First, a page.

Myths about aggression abound. These myths put dogs, the people who love them, and the general populace at risk. I thought we’d spend a bit of time together on the Dogster Guide to Behavior & Training this week examining a few of the many popular myths surrounding dog aggression and reactivity. Because there are (unfortunately) too many myths to cover in a single blog entry, count on more entries this week on dog aggression myths.
MYTH #1: AGGRESSIVE DOGS ARE BORN, NOT MADE
A sweet puppy could not possibly grow up to be an aggressive, biting dog, right? Wrong. Nurture and nature are generally equally important in the creation of both dog and human behavior and personality. It is relatively easy to create a reactive or aggressive dog, even in a puppy who has wonderful genetics – even in a puppy for whom grandparents and parents on both sides have been service dogs for generations.
How would you take such a wonderful puppy and create an aggression problem?
Congratulations! You’ve created an aggression and/or reactivity problem!
MYTH #2: AGGRESSION IS BREED-SPECIFIC
When adopted by government agencies in the form of breed specific legislation, this myth creates a virtual holocaust of canine victims. BSL advocates would like you to believe that only pit bulls, German Shepherd Dogs, Dobermans, Rottweilers, Chows, etc. are aggressive dogs and that Labs, Goldens, Beagles, and other “nice” dog breeds would never bite. This is inherently and patently false. Socialization history, the ability of the owner to manage the dog, how well the dog has been taught bite inhibition, and the dog’s life experiences are far more likely to determine his bite risk than his breed. As the owner of a Chow mix, this myth really steams my beans. My dog is more well-trained than many “friendly” breed dogs who are unrestrained, out of control, and present a far greater risk.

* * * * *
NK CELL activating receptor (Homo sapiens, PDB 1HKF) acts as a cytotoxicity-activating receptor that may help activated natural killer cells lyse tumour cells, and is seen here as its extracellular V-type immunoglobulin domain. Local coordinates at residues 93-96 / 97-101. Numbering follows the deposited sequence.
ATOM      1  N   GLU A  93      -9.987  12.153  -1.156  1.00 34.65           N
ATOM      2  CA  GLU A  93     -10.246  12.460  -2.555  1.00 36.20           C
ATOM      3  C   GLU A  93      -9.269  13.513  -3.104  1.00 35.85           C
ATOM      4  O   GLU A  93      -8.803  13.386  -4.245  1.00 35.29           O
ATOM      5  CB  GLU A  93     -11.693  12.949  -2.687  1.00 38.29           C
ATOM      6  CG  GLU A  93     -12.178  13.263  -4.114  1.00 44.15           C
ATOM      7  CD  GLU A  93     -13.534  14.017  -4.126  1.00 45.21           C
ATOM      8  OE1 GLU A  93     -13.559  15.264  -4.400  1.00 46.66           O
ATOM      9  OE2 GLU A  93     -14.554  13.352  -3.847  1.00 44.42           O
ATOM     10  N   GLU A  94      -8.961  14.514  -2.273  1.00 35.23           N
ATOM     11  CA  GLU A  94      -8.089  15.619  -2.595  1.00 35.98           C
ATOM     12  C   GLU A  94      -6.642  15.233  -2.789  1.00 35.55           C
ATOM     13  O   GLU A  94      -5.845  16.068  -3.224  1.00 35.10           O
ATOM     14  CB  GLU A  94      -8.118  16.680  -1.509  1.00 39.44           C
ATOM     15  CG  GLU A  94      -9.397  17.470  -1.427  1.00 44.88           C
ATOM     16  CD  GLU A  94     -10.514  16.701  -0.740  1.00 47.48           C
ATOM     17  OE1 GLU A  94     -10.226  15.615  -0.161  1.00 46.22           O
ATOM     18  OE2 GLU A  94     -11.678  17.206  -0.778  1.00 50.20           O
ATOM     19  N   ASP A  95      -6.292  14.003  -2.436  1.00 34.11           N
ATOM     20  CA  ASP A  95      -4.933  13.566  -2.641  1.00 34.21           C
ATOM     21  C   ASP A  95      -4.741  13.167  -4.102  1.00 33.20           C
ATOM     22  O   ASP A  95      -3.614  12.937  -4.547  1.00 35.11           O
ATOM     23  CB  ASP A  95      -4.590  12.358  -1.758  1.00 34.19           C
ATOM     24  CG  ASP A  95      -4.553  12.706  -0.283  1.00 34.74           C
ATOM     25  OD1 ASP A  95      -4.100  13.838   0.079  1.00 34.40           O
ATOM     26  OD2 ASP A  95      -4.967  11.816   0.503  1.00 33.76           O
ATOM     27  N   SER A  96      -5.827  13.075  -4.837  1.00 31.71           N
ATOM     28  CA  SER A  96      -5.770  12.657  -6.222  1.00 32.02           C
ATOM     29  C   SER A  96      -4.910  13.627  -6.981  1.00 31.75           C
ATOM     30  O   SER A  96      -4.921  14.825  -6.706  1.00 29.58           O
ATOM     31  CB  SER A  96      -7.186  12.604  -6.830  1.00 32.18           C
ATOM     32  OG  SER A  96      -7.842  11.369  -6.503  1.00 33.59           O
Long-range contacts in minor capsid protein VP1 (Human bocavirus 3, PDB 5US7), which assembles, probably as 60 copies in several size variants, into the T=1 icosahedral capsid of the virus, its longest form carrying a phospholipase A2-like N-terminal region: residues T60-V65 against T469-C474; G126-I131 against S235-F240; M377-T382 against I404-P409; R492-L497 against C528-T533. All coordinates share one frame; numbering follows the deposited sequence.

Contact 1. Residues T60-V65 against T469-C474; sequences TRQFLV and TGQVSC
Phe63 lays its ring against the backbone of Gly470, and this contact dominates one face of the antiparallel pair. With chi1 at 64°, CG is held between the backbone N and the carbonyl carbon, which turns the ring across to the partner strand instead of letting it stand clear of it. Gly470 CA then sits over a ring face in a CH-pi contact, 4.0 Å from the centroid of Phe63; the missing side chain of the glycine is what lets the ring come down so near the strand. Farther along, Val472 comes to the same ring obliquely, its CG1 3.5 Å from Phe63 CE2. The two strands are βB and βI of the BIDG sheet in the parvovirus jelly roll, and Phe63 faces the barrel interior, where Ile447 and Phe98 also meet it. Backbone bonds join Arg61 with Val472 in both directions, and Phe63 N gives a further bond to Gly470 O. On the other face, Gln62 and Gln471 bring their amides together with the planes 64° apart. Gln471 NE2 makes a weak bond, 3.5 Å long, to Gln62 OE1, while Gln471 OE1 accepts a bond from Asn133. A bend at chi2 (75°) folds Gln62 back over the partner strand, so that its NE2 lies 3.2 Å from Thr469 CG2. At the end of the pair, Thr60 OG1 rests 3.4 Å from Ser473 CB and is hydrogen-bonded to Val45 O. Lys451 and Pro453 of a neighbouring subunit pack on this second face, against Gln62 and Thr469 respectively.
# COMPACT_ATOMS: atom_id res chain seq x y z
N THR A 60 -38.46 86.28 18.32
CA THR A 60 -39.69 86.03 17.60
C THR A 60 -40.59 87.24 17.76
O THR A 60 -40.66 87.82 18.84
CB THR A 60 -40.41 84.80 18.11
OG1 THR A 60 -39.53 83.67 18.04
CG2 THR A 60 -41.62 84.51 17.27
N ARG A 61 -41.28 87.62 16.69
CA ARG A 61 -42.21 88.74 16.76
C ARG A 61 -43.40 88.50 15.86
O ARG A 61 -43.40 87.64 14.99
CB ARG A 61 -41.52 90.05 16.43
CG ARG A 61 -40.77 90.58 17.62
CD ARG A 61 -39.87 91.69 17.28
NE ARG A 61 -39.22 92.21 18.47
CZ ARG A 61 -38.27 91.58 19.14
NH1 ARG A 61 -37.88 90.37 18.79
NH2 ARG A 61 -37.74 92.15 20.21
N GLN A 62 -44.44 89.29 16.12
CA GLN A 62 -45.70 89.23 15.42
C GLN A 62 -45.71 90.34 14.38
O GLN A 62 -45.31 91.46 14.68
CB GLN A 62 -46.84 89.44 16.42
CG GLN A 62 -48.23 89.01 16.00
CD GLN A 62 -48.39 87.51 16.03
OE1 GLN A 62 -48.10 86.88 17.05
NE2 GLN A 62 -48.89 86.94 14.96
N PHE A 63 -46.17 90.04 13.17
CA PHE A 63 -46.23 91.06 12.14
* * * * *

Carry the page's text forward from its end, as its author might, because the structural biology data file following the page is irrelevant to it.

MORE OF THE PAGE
There are pit bulls functioning as service dogs. German Shepherd Dogs are famous for their work with law enforcement, as are Rottweilers, Dobermans, Belgian Malinois, etc. There are also Chihuahuas, Pomeranians, and Basset Hounds who have sent folks to the hospital for bite treatment. Dogs of any breed can and will bite. Some dogs may do more damage than others, some dogs may be more tolerant of the precursors for aggression (see above), some dogs may be more genetically predisposed to having soft mouths, etc., but all dogs can and will bite in a “perfect storm” situation.
Stay tuned for more aggression myths tomorrow!